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The Best Job Search Strategies For People With A Criminal Record

According to the National Employment Law Project, 65 million Americans have criminal records that may be a hindrance to obtaining employment. Whether it's a felony or serious misdemeanor, many who served prison time assume they will have little luck in today's job market. However, that's not the case at all. With the nation's job market growing stronger, ex-cons have many skills and abilities that can translate into successful careers. And for those who dream of being their own boss, there are many small businesses they can start. So whether you're a person with a criminal record or the owner or manager of a business who's wondering about taking a chance on someone with a criminal background, here are some factors to consider.

Vocational Trades

For many inmates, they can receive training in a variety of vocational trades while in prison. Whether it's carpentry, electricity, welding, plumbing, or auto mechanics, these are great opportunities to secure training and licensing in some of today's most in-demand professions. And along with having an in-demand skill, the construction industry is more willing to take a chance on someone with a criminal record, since many companies have working arrangements with jails and prisons to help inmates gain employment upon release.


If I've learned anything working with inmates, it's that they have many skills that if used in a positive manner can lead to tremendous business success. Patience, ingenuity, attention to detail, and being unafraid of hard work can all lead to success if applied correctly. Because of this, many opt for self-employment opportunities that can be started with small cash investments. Two of the best are lawn care and cleaning services, both of which can be started for as little as $250 and have unlimited potential.


While some people with criminal records may balk at working in a fast-food restaurant, the fact is these are large corporations that often hire ex-cons and offer great advancement opportunities. While a person may start out in an entry-level position, hard work leads to quick promotions and increases in pay.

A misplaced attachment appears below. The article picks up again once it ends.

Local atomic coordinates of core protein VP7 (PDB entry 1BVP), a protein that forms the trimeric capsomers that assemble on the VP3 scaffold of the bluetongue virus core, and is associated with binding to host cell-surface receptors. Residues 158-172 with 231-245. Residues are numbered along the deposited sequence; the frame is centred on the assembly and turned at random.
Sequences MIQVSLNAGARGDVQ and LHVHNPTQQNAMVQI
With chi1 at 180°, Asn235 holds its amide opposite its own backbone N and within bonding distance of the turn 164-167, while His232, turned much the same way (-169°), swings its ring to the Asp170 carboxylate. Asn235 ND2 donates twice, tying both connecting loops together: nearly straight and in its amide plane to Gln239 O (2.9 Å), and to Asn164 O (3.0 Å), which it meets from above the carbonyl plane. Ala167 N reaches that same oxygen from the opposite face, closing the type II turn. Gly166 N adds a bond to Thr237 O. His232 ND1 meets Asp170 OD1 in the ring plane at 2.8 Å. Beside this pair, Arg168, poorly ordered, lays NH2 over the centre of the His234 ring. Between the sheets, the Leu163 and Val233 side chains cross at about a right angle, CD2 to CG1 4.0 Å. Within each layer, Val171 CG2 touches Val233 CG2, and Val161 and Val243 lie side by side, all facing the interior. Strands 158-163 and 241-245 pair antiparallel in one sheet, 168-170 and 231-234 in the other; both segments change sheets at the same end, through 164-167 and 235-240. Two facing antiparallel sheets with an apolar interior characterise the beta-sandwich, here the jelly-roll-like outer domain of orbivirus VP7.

Administrative/Business Careers

Just because you've got a criminal record doesn't mean you can't find yourself with a great job in the business world. For example, since many ex-cons actually have great people skills, many can find employment as telephone-based customer service representatives, with pay averaging $10-$15 per hour for a job requiring only a high school diploma. But for those who have gone on to earn an Associate or Bachelor's degree, are outgoing, and don't mind traveling, they can find themselves working as sales representatives, earning annual salaries of $30,000 or more. And perhaps most rewarding of all, some ex-cons who dealt with addiction issues go on to become substance abuse counselors, where they can use their unique insight to help others avoid making the same mistakes they did.

Be Open and Honest

For many people with a criminal record, their first impulse is to do everything possible to keep their criminal record a secret. However, in job interviews where they are under serious consideration by the employer, a background check will be conducted, revealing the criminal record. Therefore, it's best to be open and honest about having a record. Surprisingly for many applicants, by explaining the circumstances and having a sense of pride and self-esteem, many employers are willing to give them a second chance.

Letters of Recommendation

For those about to be released from prison, letters of recommendations from teachers, counselors, or others who knew them can be a great way to impress a potential employer. In addition, it provides a verifiable reference that can be contacted, allowing employers to get many of their questions answered by someone who worked with the person for possibly many years.

Have Realistic Expectations

For many people recently released from prison, they re-enter the outside world with unrealistic expectations. For example, they may feel as if they should start out in a higher-level job than they will likely get, or believe if they start a business it will make large amounts of money immediately. While this may happen, it's important to have realistic expectations and prepare for a setback or two along the way. However, as I often told inmates who expressed concerns about being released, if they could make it through prison, they could handle anything life throws their way.

While there are people in society who feel those who commit crimes should never get a second chance, the fact is there is a very thin line between those who have criminal records and those who don't. Rather than being judgmental about a person's past, it's more important to look at what the person has done with their life since then. By trusting someone with a criminal record, you may be pleasantly surprised at the results.

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